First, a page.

New Year, New Records?

Happy New Year! Will 2018 be a new year of new records? Nothing would surprise me. Especially as the Dow Jones Industrial Average (chart), the S&P 500 (chart), the Nasdaq (chart) and the small-cap Russell 2000 (chart) shattered record after record after record in 2017. In fact the Dow Jones Industrial Average set 70 record closing highs in 2017. That’s not a typo folks, 70 record closing highs. The other aforementioned key indices also set multiple record highs throughout last year. So could we see a repeat performance in 2018? I don’t know about another 70 record highs this year but I would not be surprised to see continuing strength in the markets in 2018. Yes the Federal Reserve is now in a rate hike mode which typically does not bode well for stocks, but this Fed and central banks from around the world understand the need to go about their new rate hike policies in a gradual manner. Raising rates too aggressively could be the exact catalyst to put the brakes on this almost decade long bull market. I don’t think this will be the case at least with our own Federal Reserve. Jerome Powell will be replacing Janet Yellen in early February as our new Federal Reserve Chairman. Mr. Powell who has been a member of the Federal Reserve’s board of governors since 2012 has voted for keeping interest rates at bay while the economy continues to recover.

Speaking of the economy, expansion continues to occur and we will soon find out how our economy is¬† trickling down into corporate America. Fourth quarter earnings reporting season will begin here in January and this could very well serve as a key catalyst for the continuation of the bull market. That said, I think most investors and traders are looking for the markets to pause and pullback from this historic run we continue to be on. It is truly breathtaking to witness the record pace that stocks have enjoyed for years now. Personally, I hope and some point in time we do get a meaningful pullback so we can have the opportunity to step in at lower prices. Good luck to all and Paula and I wish everyone the healthiest and happiest new year! ūüôā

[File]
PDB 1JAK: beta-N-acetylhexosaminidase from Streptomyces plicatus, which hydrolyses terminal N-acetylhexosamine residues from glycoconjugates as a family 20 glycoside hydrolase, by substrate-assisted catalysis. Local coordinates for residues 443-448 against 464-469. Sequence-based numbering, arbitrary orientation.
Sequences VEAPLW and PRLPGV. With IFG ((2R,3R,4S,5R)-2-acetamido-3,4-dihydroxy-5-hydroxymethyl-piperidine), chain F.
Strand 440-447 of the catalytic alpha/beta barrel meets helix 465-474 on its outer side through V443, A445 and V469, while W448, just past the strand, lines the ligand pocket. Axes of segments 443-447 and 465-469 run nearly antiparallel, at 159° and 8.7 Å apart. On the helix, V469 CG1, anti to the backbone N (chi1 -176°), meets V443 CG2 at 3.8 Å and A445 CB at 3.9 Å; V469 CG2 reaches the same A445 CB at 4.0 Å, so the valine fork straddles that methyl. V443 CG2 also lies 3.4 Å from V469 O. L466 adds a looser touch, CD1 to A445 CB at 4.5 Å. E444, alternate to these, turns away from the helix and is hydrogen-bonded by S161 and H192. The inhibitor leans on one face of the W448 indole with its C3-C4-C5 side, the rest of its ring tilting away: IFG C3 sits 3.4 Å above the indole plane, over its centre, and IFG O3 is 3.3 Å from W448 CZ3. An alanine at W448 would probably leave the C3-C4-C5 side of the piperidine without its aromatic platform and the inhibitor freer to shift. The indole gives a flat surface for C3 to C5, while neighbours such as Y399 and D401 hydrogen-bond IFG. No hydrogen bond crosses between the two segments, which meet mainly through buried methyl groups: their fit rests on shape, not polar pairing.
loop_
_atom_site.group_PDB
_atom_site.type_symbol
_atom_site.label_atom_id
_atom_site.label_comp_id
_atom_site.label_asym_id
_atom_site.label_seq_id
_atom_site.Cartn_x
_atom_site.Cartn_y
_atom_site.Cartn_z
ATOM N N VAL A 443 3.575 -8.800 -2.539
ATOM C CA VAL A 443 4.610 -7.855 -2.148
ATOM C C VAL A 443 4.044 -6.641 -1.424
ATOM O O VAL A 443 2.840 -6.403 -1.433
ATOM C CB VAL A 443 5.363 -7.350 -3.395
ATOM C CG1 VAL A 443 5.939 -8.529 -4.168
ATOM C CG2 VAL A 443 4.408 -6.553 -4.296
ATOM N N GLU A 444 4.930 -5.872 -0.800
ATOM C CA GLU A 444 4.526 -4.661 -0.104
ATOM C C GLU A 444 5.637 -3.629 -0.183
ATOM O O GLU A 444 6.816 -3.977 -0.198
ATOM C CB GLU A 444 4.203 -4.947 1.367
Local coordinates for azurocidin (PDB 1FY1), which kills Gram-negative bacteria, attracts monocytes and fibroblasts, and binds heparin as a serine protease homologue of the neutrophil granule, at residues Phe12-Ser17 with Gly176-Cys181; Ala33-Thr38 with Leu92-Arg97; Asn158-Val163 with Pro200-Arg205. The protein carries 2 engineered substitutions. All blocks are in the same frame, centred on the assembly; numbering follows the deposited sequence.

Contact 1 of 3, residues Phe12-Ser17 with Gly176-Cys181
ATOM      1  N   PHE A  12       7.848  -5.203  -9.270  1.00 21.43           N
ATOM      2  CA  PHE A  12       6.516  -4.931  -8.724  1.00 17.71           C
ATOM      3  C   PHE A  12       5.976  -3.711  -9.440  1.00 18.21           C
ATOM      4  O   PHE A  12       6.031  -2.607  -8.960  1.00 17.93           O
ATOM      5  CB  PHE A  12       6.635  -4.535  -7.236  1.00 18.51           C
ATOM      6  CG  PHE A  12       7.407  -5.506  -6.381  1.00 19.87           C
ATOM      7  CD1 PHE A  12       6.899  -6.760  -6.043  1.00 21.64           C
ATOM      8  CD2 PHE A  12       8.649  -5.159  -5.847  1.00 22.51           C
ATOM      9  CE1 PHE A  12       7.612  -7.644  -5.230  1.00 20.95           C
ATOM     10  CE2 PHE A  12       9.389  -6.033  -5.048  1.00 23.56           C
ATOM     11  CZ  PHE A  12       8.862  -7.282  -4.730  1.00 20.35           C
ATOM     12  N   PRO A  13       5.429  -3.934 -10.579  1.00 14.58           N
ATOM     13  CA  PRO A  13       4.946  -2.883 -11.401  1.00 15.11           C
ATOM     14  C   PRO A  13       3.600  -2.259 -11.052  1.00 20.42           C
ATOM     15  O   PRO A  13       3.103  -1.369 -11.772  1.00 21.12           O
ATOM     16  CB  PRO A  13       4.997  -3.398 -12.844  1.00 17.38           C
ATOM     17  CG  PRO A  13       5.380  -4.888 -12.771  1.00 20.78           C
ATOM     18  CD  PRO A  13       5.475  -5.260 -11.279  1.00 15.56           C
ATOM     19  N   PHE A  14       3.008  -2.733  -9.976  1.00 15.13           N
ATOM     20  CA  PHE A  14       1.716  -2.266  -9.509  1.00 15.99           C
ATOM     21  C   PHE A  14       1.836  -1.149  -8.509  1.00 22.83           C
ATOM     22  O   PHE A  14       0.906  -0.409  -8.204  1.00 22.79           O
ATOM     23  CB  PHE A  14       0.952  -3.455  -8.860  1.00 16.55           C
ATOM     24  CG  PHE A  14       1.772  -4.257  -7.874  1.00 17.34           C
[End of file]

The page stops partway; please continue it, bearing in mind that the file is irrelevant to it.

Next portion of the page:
~George

Record After Record!

Another week in the books and records continue to fall. The Dow Jones Industrial Average (chart) and the S&P 500 (chart) both closed the week at record highs, while the Nasdaq (chart) and the small-cap Russell 2000 (chart) are within a stones throw from their all-time highs. These key indices have been setting records all year long. With the exception of a few minor pullbacks throughout the year, stocks have pretty much gone up in a straight line. This despite a very tepid economic recovery here in the United States with the GDP coming in at a modest increase of 1.4%.